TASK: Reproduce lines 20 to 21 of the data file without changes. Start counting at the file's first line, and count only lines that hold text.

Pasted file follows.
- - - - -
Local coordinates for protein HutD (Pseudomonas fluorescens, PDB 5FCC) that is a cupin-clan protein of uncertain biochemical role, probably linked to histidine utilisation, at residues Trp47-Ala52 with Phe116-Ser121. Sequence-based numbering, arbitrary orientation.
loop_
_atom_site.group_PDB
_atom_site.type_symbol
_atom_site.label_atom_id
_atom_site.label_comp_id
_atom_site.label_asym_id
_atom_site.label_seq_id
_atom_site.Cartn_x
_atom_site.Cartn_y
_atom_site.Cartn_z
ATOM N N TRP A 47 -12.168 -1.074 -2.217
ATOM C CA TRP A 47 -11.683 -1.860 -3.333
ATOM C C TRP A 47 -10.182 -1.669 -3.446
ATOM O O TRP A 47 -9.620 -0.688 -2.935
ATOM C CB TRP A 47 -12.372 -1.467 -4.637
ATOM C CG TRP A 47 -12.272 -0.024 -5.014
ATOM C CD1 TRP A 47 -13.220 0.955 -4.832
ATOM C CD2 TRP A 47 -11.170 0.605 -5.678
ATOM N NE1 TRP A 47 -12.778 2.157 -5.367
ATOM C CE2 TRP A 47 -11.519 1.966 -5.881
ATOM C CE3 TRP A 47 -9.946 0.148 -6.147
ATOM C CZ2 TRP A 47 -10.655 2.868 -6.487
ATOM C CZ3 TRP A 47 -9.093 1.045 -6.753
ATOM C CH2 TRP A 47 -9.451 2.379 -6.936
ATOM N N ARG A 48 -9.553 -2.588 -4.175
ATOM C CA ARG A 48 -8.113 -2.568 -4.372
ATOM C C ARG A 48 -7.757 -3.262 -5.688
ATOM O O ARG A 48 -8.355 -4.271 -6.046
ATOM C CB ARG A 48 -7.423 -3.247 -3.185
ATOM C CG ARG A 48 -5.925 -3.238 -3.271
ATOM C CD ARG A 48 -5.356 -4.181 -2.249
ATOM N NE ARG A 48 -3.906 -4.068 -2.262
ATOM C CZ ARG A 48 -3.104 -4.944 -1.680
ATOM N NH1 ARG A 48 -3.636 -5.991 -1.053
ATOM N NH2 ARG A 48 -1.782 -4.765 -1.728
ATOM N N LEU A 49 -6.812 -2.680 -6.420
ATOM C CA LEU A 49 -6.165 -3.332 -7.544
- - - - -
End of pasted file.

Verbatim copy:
ATOM N NE1 TRP A 47 -12.778 2.157 -5.367
ATOM C CE2 TRP A 47 -11.519 1.966 -5.881